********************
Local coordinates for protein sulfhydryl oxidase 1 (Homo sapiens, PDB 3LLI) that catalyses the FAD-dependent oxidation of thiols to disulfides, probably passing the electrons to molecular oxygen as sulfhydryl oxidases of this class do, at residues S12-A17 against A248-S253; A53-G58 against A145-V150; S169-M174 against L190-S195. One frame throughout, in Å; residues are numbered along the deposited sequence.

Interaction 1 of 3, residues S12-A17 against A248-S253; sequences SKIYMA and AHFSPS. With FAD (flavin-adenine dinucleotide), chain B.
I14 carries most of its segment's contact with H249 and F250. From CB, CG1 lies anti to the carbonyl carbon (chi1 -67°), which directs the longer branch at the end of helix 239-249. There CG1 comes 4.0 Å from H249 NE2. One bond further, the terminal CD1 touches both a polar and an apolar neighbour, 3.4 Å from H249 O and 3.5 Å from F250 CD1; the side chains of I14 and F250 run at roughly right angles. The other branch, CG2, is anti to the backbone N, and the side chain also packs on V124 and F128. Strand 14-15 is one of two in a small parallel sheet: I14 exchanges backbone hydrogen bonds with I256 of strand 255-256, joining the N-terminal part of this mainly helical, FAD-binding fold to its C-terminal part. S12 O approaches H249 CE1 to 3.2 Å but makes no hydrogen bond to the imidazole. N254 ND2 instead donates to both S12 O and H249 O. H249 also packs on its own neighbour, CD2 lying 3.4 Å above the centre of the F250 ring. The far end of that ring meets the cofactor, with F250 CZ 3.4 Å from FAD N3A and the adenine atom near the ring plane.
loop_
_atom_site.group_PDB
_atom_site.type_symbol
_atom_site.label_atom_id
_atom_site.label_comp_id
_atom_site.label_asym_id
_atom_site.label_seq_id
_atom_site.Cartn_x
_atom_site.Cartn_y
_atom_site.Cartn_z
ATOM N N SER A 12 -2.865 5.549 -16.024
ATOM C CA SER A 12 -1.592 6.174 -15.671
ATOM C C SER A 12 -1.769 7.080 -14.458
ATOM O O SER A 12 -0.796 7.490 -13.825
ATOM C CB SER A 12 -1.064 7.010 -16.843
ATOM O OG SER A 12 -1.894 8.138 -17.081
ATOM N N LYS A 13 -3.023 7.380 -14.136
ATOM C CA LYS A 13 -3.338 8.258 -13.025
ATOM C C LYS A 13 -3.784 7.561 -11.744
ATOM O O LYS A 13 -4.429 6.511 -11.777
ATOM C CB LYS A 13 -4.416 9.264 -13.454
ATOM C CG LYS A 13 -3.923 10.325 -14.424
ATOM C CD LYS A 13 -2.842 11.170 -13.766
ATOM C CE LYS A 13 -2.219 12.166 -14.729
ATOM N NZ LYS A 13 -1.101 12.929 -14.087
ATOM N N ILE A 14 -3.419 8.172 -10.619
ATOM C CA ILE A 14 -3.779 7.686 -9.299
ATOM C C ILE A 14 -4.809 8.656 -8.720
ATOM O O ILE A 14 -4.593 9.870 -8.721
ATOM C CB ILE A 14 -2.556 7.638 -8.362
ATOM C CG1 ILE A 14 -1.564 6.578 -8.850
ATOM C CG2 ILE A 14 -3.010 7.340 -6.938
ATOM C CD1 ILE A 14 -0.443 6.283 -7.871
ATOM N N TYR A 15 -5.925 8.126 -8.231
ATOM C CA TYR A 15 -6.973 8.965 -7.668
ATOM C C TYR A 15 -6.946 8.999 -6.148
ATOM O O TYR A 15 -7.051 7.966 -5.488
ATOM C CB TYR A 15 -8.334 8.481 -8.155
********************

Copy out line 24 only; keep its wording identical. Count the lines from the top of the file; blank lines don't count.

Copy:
ATOM C CB LYS A 13 -4.416 9.264 -13.454